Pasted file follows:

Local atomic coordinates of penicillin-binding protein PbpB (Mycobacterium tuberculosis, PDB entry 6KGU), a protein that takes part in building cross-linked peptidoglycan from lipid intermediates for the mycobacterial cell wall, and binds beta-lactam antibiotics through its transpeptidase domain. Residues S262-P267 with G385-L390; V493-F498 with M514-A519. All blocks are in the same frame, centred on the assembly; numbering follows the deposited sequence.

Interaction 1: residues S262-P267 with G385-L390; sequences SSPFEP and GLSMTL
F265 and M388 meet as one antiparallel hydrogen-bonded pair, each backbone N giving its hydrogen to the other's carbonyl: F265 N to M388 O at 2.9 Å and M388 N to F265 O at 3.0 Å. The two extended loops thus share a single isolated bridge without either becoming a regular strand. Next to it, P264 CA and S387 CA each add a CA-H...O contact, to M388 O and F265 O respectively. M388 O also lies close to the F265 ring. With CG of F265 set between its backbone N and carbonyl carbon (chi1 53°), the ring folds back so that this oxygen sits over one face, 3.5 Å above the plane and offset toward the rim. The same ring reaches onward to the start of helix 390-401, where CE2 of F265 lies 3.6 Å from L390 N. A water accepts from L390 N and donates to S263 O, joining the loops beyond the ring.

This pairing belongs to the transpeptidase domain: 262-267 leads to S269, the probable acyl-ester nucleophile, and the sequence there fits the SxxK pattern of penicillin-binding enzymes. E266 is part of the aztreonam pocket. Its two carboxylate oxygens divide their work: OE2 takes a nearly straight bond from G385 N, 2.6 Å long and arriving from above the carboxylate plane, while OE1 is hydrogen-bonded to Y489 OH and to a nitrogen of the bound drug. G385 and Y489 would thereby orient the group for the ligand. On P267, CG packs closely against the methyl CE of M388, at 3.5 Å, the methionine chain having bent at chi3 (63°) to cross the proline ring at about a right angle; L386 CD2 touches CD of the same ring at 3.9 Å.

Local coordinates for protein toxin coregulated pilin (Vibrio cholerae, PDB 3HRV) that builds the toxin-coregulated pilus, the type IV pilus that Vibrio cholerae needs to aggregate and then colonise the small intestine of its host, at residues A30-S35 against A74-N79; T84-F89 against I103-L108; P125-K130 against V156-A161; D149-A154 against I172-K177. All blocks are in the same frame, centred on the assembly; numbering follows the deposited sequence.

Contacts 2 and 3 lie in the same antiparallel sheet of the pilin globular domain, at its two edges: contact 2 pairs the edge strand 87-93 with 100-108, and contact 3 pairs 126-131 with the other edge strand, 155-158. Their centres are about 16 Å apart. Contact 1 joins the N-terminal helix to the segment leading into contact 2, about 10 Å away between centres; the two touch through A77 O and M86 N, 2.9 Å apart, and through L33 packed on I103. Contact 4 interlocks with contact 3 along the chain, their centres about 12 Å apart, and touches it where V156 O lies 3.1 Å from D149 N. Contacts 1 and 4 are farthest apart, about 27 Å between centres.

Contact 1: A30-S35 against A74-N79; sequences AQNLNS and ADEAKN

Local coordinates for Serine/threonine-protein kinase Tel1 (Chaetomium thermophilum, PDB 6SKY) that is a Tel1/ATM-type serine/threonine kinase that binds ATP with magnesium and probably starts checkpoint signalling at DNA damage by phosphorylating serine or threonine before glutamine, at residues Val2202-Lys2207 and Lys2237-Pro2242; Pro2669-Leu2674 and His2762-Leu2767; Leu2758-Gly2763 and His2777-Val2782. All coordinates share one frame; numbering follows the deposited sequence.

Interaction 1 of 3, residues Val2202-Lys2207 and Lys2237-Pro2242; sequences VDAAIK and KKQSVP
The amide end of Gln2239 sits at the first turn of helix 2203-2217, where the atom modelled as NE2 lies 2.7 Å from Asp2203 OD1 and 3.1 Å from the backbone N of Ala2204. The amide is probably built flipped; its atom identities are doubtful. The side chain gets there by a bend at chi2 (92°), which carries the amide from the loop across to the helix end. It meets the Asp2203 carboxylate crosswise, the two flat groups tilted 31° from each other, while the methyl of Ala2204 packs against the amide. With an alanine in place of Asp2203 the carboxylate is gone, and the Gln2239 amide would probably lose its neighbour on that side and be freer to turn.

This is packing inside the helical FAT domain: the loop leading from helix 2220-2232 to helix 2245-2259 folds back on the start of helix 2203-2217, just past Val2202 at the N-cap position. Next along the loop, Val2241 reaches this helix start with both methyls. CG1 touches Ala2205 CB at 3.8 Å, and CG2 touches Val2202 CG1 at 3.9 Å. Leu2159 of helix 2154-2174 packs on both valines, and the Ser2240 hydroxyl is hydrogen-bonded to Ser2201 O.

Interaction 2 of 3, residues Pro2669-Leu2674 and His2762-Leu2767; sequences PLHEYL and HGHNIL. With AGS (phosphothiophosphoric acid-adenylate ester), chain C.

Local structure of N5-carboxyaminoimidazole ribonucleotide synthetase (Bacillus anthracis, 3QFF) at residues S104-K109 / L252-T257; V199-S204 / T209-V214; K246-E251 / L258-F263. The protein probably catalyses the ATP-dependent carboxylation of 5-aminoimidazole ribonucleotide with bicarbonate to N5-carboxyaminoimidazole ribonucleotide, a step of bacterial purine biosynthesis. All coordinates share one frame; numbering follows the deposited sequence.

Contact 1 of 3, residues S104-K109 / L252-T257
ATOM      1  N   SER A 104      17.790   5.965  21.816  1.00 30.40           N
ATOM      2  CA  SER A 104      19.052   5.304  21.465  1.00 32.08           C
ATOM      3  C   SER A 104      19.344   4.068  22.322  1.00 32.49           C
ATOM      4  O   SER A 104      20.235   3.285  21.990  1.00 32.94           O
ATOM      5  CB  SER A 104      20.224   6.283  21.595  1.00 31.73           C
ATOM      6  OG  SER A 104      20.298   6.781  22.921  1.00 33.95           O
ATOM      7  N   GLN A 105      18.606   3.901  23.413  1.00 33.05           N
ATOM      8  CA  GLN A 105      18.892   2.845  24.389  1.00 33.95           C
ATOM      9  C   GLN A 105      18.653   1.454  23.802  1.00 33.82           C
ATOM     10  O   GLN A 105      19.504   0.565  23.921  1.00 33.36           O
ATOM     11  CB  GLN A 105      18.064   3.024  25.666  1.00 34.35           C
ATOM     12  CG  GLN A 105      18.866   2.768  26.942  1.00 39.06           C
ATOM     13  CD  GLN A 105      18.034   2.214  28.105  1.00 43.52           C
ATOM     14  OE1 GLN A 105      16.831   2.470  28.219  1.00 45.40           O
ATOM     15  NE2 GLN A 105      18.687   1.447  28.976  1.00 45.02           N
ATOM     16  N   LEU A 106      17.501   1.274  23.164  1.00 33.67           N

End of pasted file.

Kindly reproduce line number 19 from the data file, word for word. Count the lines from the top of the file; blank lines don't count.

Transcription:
ATOM      5  CB  SER A 104      20.224   6.283  21.595  1.00 31.73           C